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Hanky Panky

by Scott Silsbe

1959. A 12-year-old Tommy Jackson forms a band called Tom and the Tornadoes in Niles, MI. A year later, 13-year-old Jackson sneaks into a club in South Bend, IN—just down the road from Niles—and sees a band of nobodies play “Hanky Panky” to a riotous crowd. They want to hear it again.


When his new band The Shondells record it for Snap Records, Tommy can’t remember all of the words. But that’s not important. What’s important is that she does the hanky panky. Had he ever heard the version by The Raindrops? It doesn’t matter. He fills in some of the gaps with semi-coherent mumbles.


Where was Mad Mike Metro when he first heard “Hanky Panky”? Did he own a 45 of it on Snap first, or was it one of the Pittsburgh-produced copies on Red Fox Records? Or was it some kind of bootleg? Was it too popular already for him to try to hide it from everyone else by scratching off the label? Did he ever try to record bongos over the top of it to make the kids really get down to it at Danceland?


The middle-aged guy next to me at the bar, an oldies-freak, says, “I never did like that song.” He must have heard it about a thousand times or so back then, at those dances and parties at The White Elephant, Teenland, The Lebanon Lodge, The Blue Fox, Teen Scene, The Tarena, and Action City.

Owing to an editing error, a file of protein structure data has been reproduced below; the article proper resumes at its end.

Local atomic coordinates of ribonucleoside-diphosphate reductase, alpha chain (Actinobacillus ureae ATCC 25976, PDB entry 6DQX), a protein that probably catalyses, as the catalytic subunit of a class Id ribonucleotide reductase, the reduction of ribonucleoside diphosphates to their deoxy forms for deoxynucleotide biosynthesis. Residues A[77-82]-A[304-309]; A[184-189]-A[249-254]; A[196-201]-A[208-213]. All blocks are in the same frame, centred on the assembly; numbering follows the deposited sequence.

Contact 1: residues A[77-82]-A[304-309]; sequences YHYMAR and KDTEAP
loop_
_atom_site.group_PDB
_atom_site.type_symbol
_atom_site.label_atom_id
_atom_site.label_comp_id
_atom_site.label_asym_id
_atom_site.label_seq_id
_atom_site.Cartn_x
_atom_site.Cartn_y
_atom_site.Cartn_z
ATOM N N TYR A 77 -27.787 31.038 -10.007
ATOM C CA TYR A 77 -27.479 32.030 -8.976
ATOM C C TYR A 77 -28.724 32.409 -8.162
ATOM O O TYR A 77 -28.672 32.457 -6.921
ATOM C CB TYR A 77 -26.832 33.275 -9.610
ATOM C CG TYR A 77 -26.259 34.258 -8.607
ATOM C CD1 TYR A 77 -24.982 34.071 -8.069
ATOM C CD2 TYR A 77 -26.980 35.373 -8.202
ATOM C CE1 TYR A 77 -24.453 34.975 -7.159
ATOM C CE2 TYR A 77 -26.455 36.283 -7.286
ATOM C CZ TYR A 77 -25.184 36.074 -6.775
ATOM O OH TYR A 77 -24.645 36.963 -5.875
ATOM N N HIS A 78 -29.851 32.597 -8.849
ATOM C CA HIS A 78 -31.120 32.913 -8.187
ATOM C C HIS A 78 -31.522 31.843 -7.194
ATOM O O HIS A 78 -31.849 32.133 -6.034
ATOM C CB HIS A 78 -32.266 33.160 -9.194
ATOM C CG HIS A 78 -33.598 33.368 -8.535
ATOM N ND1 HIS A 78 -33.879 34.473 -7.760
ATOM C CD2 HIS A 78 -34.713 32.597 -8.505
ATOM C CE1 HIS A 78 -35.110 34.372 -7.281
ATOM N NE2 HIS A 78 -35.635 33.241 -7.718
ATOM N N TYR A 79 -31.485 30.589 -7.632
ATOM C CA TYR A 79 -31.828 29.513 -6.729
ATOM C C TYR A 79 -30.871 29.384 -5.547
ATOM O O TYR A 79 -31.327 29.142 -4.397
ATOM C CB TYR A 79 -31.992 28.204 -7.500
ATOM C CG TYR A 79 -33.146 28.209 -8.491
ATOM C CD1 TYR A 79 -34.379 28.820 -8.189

It’s December 1965. There are some 80,000 bootleg copies of “Hanky Panky” floating around Pennsylvania. Mad Mike finds Tommy’s phone number in Niles and calls him to see if he’ll come play “Hanky Panky” in Pittsburgh. I’m sure it’s snowing in Niles. The Steel City must seem far away. Tommy hangs up the phone and starts making plans. He’s needed in Pittsburgh.

Author's Note

Not too long ago, I was doing some research on old Pittsburgh DJs—specifically Mike Metrovich (a.k.a. Mad Mike Metro). Hanky Panky turned out to be a song essential to Mad Mike’s legacy, so my research led me to Tommy James and how that song became a hit. This little piece incorporates many details that I discovered and a few that I imagined. I love that a three-minute pop song like this can have such a rich backstory. And Pittsburgh’s a great music city, where these kinds of stories seem to pop up all around you. The middle-aged “oldies-freak” is my friend Amy’s father, John Urban, a born-and-bred Pittsburgher—talking music with him was another inspiration for this piece.

Scott Silsbe was born in Detroit. He now lives in Pittsburgh where he sells antiquarian books, makes music with friends, and writes things. His poems and prose have appeared in numerous print and web periodicals including Nerve Cowboy, Kitchen Sink, The Chariton Review, Third Coast, The Volta, and Cultural Weekly. He is the author of two poetry collections: Unattended Fire (Six Gallery Press, 2012) and The River Underneath the City (Low Ghost Press, 2013).

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